- Former spinner Paul Adams has released a statement confirming that he will not testify at former team-mate and Proteas coach Mark Boucher's hearing.
- Boucher is charged with the role he played in the alleged discrimination of Adams around 20 years ago, revealed at last year's Social Justice and National Building (SJN) hearings.
- Adams says that he did not go into the SJN hearings with the intention to single out Boucher.
Former South African spinner Paul Adams has confirmed that he will not testify against ex-team-mate and Proteas coach Mark Boucher in his upcoming hearing.
At last year's Cricket South Africa's (CSA) Social Justice and Nation-Building (SJN) hearings, Adams alleged that he had experienced instances of racial discrimination, including team-mates calling him "brown s***" in the late 1990s.
Adams then identified Boucher as one of the players who used the phrase, with the Proteas coach later apologising for his actions.
Boucher was then charged with "gross misconduct" by CSA, with his hearing set from 16-20 May.
Boucher, whose position as national coach is on the line, will defend himself on the charges while the organisation will be seeking his dismissal.
Adams, who played 45 Tests for his country from 1995 to 2004, confirmed on Sunday saying that he did not intend to single out Boucher during the SJN hearings, and that he would not testify at Boucher's hearing.
"I went to SJN with no malice but with good intentions so that present and future players, irrespective of race, wouldn't have to go through what I and other players did in those times," said Adams in a statement released on Sunday.
"Also, to make people aware that there needs to be education and acknowledgement around racism and for us to have a greater respect for each other within our society in South Africa.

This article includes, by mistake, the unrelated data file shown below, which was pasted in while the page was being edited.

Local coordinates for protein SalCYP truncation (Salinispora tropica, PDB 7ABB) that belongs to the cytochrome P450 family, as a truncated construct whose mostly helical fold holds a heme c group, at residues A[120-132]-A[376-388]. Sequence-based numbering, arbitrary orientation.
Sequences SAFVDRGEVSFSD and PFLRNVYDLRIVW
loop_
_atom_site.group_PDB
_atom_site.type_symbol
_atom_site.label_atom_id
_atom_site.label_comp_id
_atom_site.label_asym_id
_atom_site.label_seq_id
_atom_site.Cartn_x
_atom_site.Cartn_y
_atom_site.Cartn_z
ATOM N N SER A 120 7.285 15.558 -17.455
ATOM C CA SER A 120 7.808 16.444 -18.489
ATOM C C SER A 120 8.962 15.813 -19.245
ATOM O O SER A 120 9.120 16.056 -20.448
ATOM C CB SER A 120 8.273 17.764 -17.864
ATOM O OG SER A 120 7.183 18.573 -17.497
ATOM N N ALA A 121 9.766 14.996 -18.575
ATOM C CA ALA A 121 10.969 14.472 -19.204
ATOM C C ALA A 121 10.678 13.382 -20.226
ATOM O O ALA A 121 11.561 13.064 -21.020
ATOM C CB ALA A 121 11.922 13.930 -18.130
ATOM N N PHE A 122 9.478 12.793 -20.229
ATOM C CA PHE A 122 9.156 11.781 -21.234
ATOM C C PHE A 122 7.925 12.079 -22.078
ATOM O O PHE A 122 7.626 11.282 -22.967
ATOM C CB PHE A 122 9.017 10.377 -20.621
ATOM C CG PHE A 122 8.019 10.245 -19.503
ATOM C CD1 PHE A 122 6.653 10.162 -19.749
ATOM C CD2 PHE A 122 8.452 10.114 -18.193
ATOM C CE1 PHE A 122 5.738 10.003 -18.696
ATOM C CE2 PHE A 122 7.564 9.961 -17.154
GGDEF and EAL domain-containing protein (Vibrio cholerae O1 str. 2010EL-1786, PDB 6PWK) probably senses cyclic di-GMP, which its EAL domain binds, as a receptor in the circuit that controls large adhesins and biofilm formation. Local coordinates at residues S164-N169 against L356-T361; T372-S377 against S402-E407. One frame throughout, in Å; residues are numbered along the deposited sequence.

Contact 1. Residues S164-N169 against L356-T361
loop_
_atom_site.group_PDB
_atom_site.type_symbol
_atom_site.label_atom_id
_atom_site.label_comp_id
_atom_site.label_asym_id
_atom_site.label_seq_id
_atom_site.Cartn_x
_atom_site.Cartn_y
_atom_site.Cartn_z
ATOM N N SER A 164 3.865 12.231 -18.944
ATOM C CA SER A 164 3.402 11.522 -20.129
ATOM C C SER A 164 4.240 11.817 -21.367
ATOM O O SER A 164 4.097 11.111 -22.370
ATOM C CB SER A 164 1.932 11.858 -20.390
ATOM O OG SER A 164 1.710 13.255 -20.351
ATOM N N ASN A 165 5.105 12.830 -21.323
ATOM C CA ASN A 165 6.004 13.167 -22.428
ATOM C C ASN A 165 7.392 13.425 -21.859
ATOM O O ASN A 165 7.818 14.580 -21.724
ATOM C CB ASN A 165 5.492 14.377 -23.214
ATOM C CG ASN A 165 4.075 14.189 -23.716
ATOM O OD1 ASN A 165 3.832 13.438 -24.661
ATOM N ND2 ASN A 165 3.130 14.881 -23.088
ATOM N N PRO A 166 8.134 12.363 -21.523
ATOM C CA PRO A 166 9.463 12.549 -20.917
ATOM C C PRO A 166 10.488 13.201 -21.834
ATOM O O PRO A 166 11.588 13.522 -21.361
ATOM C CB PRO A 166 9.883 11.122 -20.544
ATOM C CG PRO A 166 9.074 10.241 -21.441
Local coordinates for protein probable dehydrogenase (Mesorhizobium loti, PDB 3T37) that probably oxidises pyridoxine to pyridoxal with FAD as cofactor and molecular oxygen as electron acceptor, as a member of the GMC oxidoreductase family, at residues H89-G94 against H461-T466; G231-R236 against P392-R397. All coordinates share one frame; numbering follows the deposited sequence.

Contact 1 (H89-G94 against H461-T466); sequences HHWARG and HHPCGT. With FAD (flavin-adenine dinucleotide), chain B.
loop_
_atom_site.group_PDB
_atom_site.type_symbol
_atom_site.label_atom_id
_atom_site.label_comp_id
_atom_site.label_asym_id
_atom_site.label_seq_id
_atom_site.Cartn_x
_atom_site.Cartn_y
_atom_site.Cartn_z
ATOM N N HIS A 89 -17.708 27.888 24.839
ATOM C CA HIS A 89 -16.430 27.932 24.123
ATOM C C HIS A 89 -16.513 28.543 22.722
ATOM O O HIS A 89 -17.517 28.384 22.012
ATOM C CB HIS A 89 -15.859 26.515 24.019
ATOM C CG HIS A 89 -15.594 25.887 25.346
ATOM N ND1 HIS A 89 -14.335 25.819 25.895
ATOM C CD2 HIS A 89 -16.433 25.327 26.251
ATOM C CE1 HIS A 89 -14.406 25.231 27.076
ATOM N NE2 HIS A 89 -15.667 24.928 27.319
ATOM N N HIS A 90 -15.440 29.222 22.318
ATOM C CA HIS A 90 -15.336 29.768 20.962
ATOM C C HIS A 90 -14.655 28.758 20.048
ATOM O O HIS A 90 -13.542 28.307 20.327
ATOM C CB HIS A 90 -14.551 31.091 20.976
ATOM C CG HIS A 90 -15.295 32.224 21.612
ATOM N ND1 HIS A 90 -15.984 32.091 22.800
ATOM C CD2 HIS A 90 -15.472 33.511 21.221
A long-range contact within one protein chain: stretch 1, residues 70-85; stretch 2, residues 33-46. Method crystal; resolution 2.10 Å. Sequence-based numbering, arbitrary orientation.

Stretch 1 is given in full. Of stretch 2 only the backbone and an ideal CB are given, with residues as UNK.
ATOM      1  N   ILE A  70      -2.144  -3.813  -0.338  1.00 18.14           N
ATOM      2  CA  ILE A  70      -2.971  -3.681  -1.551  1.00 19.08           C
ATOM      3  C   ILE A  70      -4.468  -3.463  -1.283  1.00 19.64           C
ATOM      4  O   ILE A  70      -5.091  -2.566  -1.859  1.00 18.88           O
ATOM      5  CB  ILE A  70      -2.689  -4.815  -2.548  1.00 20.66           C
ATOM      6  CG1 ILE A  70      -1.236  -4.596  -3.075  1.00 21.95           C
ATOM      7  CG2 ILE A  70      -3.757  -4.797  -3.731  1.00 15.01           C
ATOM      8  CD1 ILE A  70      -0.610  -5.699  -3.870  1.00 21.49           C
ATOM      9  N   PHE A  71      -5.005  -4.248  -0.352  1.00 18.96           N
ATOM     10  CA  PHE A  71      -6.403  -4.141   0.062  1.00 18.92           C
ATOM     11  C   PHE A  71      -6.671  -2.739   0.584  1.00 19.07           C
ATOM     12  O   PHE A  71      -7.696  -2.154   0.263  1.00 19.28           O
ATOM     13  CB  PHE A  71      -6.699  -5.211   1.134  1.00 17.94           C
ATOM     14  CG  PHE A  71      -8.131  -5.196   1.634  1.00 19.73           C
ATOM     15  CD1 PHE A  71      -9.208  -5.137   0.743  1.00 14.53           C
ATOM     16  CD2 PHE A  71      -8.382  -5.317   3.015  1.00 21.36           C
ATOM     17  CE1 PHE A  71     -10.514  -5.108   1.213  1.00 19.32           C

"In my testimony, I said that during my time in the national team, there was a culture within that environment that felt it was fine for a derogatory nickname given to me to be sung during fines meetings in the changing room by my fellow team-mates.
"I indicated, upon reflection and after discussing with my wife (my girlfriend at the time), that I felt humiliated by the song. Not at any stage did I mention any player's name who may have initiated the song.
"The only time I confirmed a name was when the panel asked if I addressed Mark Boucher personally regarding the nickname and I replied that he was part of a broader group that sang the song and that I never addressed the matter within the team environment at the time. I was young and naïve at the time, trying to fit in and represent my country as best I could.
"Not at any stage did I go in there with the intention to single Mark Boucher out, as one can confirm by listening to my testimony in the YouTube clip from 39:20 till 46:30."
Adams went on to say that he has no desire to prove Boucher guilty or not, and hopes that his truth and experiences can never be repeated again.
"It is not my job or desire to find Mark Boucher guilty or not guilty and to be cross-examined and turned into the main focus of attention. Therefore I will not be testifying at Mark Boucher's upcoming disciplinary hearing," continued Adams.
"I spoke my truth of what happened to me as a young player, as per the process adopted by CSA on a serious issue in the game. The feelings articulated by myself and three dozen other senior players and coaches last year will hopefully help CSA find a new way in making cricket a winning and binding game for all.
"Again, my wish is that the same environment that existed when we played must never repeat itself. If changes are made and situations such as these are learnt from, then my purpose of telling my story at the SJN has been achieved.
"Thank you to everyone who has listened and for all the support during these difficult conversations."